The Boys of My Youth, by Jo Ann Beard
When it was released in 1998, I somehow missed Jo Ann Beard’s debut collection of essays, but as luck would have it, I recently fell down an Internet rabbit hole and ended up here, at the first publication of her now iconic essay, “The Fourth State of Matter.”
The essay is, in part, Beard’s account of surviving of the University of Iowa shooting in 1991. At the time, she was working in the physics department and unexpectedly left early that day. But she knew the gunman, and one of the victims, Christoph Goertz, who was a colleague. I can think of few writers able to merge an account of that nightmarish crime with the dark comedy of caring for an aging collie, a marriage on the rocks, and particle physics. Here’s an excerpt:
Christoph Goertz. He’s hip in a professorial, cardigan/jeans kind of way. He’s tall and lanky and white-haired, forty-seven years old, with an elegant trace of accent from his native Germany. He has a great dog, a giant black outlaw named Mica, who runs through the streets of Iowa City at night, inspecting garbage cans. She’s big and friendly but a bad judge of character, and frequently runs right into the arms of the dogcatcher. Chris is always bailing her out.
On its release, Publisher’s Weekly called the collection a “vividly realized collage of episodes,” an effect that arises from Beard’s ability to juxtapose places and times. The missing presence of a grandfather, for example, on visits to her remarried grandmother is never directly addressed, but wonderfully shown in the young Beard’s attuned sense of change in the familiar house. Or as she tries to please a perfectionist, her husband. In the title essay, the epic account is part a chronicle of divorce, part coming of age in the Seventies, and for this reader, a grand testament to the long term friendships women have, and the emotional range within them, from inane goofiness to fierce, life-saving comradeship.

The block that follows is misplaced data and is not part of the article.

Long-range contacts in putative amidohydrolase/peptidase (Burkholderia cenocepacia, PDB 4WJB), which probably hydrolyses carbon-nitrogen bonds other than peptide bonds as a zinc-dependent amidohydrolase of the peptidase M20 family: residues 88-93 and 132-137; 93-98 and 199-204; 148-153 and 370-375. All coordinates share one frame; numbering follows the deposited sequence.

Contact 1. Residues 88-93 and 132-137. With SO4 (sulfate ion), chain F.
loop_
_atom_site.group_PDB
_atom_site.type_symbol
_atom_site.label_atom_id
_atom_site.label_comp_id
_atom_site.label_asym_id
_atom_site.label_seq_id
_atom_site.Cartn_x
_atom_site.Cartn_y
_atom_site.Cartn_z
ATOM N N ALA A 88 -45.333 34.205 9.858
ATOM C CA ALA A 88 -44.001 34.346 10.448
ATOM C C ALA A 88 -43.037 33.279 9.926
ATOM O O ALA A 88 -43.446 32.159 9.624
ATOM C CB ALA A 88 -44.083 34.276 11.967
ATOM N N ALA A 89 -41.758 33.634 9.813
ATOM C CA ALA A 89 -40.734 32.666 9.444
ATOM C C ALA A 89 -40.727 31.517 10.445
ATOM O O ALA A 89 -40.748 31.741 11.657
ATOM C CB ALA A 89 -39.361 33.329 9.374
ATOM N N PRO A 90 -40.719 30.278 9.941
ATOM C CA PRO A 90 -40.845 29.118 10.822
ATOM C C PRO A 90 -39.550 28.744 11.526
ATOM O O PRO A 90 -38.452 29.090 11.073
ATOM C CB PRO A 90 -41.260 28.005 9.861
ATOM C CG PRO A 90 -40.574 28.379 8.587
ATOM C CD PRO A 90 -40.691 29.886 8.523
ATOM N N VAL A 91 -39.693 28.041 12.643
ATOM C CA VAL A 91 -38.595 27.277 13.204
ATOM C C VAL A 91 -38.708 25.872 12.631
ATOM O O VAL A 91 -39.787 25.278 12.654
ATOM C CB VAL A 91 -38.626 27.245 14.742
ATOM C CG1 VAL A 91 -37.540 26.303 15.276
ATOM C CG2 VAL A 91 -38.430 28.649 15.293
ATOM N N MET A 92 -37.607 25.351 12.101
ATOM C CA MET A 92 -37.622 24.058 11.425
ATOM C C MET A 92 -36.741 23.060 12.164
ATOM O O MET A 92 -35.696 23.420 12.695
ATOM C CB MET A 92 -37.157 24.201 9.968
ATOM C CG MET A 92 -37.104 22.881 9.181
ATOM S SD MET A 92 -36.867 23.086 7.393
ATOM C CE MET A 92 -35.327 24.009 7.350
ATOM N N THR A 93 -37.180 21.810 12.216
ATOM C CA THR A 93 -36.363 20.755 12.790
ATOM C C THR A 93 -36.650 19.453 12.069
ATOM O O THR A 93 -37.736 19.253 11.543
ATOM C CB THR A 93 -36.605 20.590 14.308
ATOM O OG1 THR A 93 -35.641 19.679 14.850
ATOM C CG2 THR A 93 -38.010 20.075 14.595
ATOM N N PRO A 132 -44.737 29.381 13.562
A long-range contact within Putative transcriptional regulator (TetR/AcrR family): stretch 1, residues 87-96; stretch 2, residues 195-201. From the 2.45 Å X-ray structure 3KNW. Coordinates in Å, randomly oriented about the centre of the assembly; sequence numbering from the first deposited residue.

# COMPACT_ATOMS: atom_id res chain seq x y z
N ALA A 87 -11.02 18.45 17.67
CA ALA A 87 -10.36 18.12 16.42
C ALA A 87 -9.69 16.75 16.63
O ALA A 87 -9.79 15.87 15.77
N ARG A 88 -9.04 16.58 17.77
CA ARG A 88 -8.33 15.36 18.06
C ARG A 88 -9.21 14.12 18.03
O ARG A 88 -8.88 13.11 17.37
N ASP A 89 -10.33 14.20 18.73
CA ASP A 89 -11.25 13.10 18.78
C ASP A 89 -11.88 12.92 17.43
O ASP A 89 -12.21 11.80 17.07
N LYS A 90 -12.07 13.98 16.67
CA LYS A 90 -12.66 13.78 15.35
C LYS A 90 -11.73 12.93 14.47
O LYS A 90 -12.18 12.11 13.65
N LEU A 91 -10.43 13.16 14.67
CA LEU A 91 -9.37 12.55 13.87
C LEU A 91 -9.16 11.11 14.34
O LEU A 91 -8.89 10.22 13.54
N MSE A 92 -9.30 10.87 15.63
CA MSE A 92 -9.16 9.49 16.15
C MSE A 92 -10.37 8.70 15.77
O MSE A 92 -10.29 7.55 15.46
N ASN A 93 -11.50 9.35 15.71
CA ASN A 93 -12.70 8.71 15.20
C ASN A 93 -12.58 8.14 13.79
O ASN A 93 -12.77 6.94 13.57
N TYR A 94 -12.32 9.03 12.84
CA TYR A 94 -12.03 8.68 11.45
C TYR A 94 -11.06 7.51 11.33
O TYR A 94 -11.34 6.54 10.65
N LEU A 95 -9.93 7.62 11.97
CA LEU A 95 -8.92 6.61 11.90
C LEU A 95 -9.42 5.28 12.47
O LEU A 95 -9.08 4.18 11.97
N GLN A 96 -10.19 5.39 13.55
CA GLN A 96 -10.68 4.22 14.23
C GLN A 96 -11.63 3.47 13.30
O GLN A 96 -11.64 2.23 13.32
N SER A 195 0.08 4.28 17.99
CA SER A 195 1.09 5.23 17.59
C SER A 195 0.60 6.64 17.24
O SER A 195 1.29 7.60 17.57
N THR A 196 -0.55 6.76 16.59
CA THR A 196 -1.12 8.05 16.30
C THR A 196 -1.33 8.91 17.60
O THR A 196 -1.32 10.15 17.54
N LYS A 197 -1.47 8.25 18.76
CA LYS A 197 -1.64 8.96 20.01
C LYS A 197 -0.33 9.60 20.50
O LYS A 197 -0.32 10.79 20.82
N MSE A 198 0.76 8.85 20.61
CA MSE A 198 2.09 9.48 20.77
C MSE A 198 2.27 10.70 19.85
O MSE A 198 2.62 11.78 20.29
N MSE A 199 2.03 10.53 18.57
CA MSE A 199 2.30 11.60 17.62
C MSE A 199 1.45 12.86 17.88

Beard’s voice on the page has a wry intimacy that recalls greats like Flannery O’Connor and Bobbie Jo Mason, and Beard, who grew up in the South, has a similar preternatural sense of place. In an appreciation of Beard’s collection at the Michigan Quarterly Review, Claire Skinner writes:
“Without the push of plot and character development, what becomes paramount is Beard’s voice, that fingerprint (inimitable, personal) that defines a writer. Voice, of course, is personality on the page: a combination of qualities tangible and intangible, obvious and subtle. Who’s ever fallen in love with an idea? No one. It’s the personality we love.”
Beard’s voice is as full of doubt as it is mettle. You can trust a voice like that. No matter what the subject, the essay is one you’ve been waiting to read about.